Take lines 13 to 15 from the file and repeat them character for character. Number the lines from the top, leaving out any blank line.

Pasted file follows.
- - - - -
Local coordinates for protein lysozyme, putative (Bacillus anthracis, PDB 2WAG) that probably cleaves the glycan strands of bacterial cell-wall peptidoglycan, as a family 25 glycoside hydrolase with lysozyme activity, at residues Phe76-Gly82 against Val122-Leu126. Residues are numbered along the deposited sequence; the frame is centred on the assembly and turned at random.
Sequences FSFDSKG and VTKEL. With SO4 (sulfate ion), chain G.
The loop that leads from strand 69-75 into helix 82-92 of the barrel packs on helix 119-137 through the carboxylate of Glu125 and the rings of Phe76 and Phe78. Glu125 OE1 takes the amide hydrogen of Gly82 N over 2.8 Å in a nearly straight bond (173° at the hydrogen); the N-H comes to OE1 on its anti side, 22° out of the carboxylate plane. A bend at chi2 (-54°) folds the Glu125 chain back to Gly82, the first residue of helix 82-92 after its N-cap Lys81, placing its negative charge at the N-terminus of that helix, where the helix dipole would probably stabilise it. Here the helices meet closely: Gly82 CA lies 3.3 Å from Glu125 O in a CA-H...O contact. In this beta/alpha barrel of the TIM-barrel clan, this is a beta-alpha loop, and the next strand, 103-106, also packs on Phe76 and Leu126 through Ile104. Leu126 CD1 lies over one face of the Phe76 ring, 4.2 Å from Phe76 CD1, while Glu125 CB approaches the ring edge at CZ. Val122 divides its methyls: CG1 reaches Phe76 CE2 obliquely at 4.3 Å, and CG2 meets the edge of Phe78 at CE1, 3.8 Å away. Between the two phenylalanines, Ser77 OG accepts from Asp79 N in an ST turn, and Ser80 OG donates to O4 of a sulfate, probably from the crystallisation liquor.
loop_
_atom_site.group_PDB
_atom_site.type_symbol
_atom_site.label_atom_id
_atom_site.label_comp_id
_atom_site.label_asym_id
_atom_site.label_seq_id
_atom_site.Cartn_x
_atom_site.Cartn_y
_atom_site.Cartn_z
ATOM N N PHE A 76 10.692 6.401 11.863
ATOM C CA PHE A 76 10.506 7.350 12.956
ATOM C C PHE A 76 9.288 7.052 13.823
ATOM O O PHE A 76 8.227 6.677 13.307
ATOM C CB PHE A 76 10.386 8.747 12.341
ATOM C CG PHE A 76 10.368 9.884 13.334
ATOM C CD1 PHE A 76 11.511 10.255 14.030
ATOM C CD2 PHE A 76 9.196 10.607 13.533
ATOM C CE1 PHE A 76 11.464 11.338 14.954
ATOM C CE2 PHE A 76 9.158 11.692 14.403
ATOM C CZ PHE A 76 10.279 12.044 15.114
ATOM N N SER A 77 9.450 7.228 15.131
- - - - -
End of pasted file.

_atom_site.Cartn_z
ATOM N N PHE A 76 10.692 6.401 11.863
ATOM C CA PHE A 76 10.506 7.350 12.956